Check out this clip of Paul McCartney (accompanied by then-current wife, Linda McCartney) strumming through a few classic numbers from his expansive catalog. McCartney performs “Blackbird,” from the Beatles’ White Album; “Blackbird,” from Wings' Band on the Run; “Michelle,” a Beatles cut from Rubber Soul; and “Heart of the Country,” from McCartney’s 1971 Ram album.
It's that time of year when some of us might start dotting our I's with little hearts and thinking of ways to impress. And for that I am here to help! Here are ten wonderful love songs that you can work out with ease. In fact, most of them only have three or four chords. These may be simpler versions than the original, but trust me, the object of your affection will not care.
On 50th anniversary of the Beatles' arrival in the United States (and legendary appearance on the Ed Sullivan Show), Guitar World celebrates the 50 best guitar moments from the band's hit-making history.
Last year brought us a shiny new Van Halen album — the first, in fact, to feature David Lee Roth behind the mic since 1984. That means the bar was set pretty high for 2013 — at least in terms of major rock events. Luckily, Black Sabbath came along with a killer of a reunion album (OK, partial reunion) called 13, the band's first studio release to feature Ozzy Osbourne since 1978.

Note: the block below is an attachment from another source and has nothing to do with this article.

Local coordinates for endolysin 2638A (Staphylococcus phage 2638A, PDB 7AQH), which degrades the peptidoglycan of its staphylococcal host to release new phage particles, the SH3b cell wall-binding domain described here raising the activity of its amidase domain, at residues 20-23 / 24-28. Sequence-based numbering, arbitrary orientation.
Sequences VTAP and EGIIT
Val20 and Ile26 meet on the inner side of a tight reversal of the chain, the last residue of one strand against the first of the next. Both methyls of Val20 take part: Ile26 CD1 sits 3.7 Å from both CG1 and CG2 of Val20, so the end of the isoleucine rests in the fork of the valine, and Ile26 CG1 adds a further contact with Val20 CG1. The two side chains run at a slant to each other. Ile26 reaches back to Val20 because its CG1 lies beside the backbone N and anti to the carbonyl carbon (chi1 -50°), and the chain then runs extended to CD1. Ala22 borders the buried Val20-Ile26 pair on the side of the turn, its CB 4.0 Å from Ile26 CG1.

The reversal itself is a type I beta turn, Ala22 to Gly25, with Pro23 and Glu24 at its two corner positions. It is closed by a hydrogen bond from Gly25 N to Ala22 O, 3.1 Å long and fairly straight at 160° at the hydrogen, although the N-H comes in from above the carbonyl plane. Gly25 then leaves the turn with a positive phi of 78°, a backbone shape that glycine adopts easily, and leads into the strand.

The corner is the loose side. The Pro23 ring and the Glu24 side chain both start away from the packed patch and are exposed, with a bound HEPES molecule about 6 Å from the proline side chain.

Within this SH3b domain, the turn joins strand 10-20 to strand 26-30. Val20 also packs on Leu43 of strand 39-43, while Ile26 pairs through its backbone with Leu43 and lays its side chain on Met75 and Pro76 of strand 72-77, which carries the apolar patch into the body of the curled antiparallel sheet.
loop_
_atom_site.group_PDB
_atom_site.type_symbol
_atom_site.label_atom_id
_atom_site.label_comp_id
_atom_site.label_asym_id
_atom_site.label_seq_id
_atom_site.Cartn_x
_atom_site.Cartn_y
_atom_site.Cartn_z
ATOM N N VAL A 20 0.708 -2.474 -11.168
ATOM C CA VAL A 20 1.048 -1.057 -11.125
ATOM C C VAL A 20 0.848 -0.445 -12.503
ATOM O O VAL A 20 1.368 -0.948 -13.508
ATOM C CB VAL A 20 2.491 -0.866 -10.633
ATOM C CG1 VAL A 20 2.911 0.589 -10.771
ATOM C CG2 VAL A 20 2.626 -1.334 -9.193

Christmas time is here again! So sang the Beatles on their 1967 Christmas record, one of several now-collectable flexi-discs issued annually to members of the band's official fan clubs in the UK and the US. The records, which often were mini-masterpieces in their own right (1966 and 1967 in particular), featured spoken and musical messages from all four members of the band.
Paul McCartney was generally known for writing "silly love songs" like "Yesterday" or cheeky whimsy like "When I'm Sixty-Four," but occasionally he could rock every bit as hard as John Lennon. While The Beatles recorded numerous violent rockers, few were more fiery, savage and controversial than McCartney's "Helter Skelter."
John Lennon wrote this gentle folk-rock ballad in the autumn of 1965 at his home in Kenwood, St. George’s Hill Estate, Weybridge, Surrey. Just as "Yesterday" mysteriously came to Paul McCartney, "Nowhere Man" simply came to Lennon at dawn after he'd stayed up all night, struggling to come up with a new song for Rubber Soul. He happened upon a phrase, "nowhere man," which, he felt, described his own fears about himself.
The Beatles' 19th single in Britain — "Get Back," backed with "Don't Let Me Down" — was released April 11, 1969, so the song was already well known when the Let It Be album was released more than a year later. However, the single version (available on Past Masters) was recorded January 28, 1969 (as was "Don't Let Me Down"), while the album version was recorded the previous day — and it shows.